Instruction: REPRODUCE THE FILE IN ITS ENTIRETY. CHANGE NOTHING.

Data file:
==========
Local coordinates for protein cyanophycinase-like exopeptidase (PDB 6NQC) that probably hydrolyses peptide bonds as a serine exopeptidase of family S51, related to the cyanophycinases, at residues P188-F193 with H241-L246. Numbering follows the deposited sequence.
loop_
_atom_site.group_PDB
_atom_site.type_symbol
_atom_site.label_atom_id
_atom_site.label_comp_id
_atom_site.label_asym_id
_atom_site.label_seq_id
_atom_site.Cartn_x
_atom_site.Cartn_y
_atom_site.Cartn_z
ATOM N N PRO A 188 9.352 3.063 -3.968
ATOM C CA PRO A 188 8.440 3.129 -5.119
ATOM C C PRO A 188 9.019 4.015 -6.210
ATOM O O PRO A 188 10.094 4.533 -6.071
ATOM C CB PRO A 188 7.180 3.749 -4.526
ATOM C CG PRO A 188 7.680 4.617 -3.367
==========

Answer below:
Local coordinates for protein cyanophycinase-like exopeptidase (PDB 6NQC) that probably hydrolyses peptide bonds as a serine exopeptidase of family S51, related to the cyanophycinases, at residues P188-F193 with H241-L246. Numbering follows the deposited sequence.
loop_
_atom_site.group_PDB
_atom_site.type_symbol
_atom_site.label_atom_id
_atom_site.label_comp_id
_atom_site.label_asym_id
_atom_site.label_seq_id
_atom_site.Cartn_x
_atom_site.Cartn_y
_atom_site.Cartn_z
ATOM N N PRO A 188 9.352 3.063 -3.968
ATOM C CA PRO A 188 8.440 3.129 -5.119
ATOM C C PRO A 188 9.019 4.015 -6.210
ATOM O O PRO A 188 10.094 4.533 -6.071
ATOM C CB PRO A 188 7.180 3.749 -4.526
ATOM C CG PRO A 188 7.680 4.617 -3.367